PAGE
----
The numbers on the soil test reports may be expressed in different units. Many times, even the same lab expresses different elements in different units. Ppm is one of the most common units on soil test reports. What does ppm stand for and how can we estimate the actual amount of the tested element in the soil?

The acronym ppm stands for parts per million, or, in other words, the ratio 1:1,000,000. It is used to measure low concentrations in aqueous solutions or in soil. In solutions, ppm refers to milligrams/liter or grams/cubic meter (m3). Note that it represents a ratio of mass to volume. This can be done because the mass of water is the same as its volume (in metric units). In soil test reports, ppm usually stands for milligrams/kilogram, so that means 1 ppm = 1 mg/kg. However, many labs use soil extracts, like saturated paste, 1:2 extract, etc. In such cases, the ppm level stands for mg/l in the soil extract. To convert the ppm of a nutrient (mass/mass as in mg/kg) to an actual amount, in kilograms or pounds, we must know three other parameters:

  • The area for which we want to calculate the nutrient amount.
  • The bulk density of the soil. Bulk density is defined as the dry weight of soil per unit volume of soil. Most soils have a bulk density of 1.1-1.6 ton/m3.
  • The layer depth for which we want to calculate.

Let’s look at an example. How many kilograms of available potassium are there in a 30 cm (12-in.) layer of a one-hectare (2.47-acre) plot, if the soil test report shows a level of 10 ppm of potassium? The bulk density of the soil is 1.2 ton/m2.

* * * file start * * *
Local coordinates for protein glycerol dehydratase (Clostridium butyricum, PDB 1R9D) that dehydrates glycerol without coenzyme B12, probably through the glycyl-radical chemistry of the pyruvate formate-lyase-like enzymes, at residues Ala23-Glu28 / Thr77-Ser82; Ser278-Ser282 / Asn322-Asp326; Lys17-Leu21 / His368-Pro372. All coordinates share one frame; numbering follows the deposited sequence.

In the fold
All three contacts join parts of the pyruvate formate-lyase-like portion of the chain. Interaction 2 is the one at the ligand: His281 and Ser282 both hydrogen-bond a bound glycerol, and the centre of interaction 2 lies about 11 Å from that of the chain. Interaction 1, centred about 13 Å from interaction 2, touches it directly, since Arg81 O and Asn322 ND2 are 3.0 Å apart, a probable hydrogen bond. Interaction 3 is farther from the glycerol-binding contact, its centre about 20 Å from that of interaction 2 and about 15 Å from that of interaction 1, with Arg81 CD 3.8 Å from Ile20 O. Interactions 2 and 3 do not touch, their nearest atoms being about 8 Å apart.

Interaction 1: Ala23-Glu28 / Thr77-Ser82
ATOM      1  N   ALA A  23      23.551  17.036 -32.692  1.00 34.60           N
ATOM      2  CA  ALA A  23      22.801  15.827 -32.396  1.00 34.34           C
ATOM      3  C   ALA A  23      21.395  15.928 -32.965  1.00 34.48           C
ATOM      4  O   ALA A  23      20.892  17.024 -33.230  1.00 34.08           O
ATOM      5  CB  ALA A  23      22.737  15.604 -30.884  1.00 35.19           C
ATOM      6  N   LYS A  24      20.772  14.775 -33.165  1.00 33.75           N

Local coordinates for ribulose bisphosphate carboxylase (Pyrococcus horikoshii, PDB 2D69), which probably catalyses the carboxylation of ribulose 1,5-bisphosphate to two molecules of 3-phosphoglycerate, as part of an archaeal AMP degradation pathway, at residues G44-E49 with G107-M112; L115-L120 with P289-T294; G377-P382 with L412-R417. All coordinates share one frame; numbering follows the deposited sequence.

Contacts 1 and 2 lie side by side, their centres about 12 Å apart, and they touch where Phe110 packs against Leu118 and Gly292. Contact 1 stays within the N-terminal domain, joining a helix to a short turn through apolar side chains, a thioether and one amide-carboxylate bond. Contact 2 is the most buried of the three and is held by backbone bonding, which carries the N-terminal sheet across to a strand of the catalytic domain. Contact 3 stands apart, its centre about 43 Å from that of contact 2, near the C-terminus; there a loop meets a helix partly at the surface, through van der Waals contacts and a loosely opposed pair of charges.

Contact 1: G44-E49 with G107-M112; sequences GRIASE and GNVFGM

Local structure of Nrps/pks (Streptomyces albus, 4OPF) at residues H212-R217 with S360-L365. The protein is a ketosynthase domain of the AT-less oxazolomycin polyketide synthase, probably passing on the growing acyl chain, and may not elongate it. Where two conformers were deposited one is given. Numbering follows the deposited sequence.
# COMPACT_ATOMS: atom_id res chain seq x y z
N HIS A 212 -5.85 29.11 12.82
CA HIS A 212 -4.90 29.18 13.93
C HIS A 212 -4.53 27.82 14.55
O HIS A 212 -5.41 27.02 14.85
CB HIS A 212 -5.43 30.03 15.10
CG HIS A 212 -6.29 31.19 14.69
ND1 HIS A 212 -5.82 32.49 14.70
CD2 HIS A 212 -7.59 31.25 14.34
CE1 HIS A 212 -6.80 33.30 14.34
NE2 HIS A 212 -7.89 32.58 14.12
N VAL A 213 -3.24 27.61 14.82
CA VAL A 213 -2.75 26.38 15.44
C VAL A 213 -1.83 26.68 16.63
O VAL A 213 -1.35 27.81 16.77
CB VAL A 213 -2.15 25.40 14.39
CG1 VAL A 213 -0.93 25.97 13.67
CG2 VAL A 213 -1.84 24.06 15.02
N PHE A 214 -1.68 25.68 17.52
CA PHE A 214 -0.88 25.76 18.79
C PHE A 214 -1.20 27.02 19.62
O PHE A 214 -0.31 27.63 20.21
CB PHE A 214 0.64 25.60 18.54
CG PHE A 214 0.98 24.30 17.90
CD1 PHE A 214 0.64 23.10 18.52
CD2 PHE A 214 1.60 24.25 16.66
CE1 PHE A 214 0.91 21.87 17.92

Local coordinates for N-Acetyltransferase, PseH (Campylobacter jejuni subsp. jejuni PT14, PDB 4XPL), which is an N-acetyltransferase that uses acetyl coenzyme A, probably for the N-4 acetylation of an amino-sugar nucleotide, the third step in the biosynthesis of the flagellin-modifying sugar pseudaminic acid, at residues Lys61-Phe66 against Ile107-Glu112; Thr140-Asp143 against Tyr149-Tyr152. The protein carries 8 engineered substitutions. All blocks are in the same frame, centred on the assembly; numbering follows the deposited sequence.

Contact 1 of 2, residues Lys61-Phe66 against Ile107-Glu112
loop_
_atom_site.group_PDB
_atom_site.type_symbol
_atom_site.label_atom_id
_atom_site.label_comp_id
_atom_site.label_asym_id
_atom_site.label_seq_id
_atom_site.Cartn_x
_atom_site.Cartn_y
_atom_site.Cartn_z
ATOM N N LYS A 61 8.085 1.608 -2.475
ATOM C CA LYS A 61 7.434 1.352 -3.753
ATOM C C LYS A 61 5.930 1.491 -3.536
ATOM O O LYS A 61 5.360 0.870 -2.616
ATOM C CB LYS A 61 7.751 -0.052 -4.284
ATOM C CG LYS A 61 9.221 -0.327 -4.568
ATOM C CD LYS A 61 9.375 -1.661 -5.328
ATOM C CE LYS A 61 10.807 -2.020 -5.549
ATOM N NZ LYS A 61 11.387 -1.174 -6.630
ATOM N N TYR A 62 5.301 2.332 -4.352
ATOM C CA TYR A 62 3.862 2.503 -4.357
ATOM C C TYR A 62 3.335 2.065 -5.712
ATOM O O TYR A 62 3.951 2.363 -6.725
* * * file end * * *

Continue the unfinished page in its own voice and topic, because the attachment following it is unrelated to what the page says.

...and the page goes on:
What is the amount of available potassium in this soil layer, if the soil test level is 10 ppm?

If you are used to working with US or imperial units, it is advised to convert some measurements to metric units, for ease of calculation.

US units = Metric Units:

1 pound = 0.453 kg

1 acre = 4,046.86 square meters (m2)

1 inch = 0.0254 meters

Since 10 ppm are 10 mg/kg, we should first know the mass of this layer of soil.

1 ha = 10,000 m2

The layer depth is 0.3 m, therefore the volume of the soil layer is:

10,000 X 0.3 = 3,000 m3 (cubic meters)

Once we know the volume, we can calculate the mass of this soil layer, multiplying the mass by the bulk density of the soil:

3,000 m3 X 1.2 ton/m3 = 3,600 tons (3,968 short tons)

Now, the amount of potassium in the soil can be calculated, using the definition for ppm.

1 ppm = 1 mg/kg

3,600 tons = 3,600,000 kg

We have 10 mg of potassium per kilogram of soil and therefore:

3,600,000 X 10 = 36,000,000 mg = 36 kg (79.3 lbs.)

Therefore, we have 36 kg of potassium in our 1 ha plot and layer depth of 30 cm.

Theoretically, a crop that grows on this plot and has its active root system at the top 30 cm layer will have 36 kg of available potassium.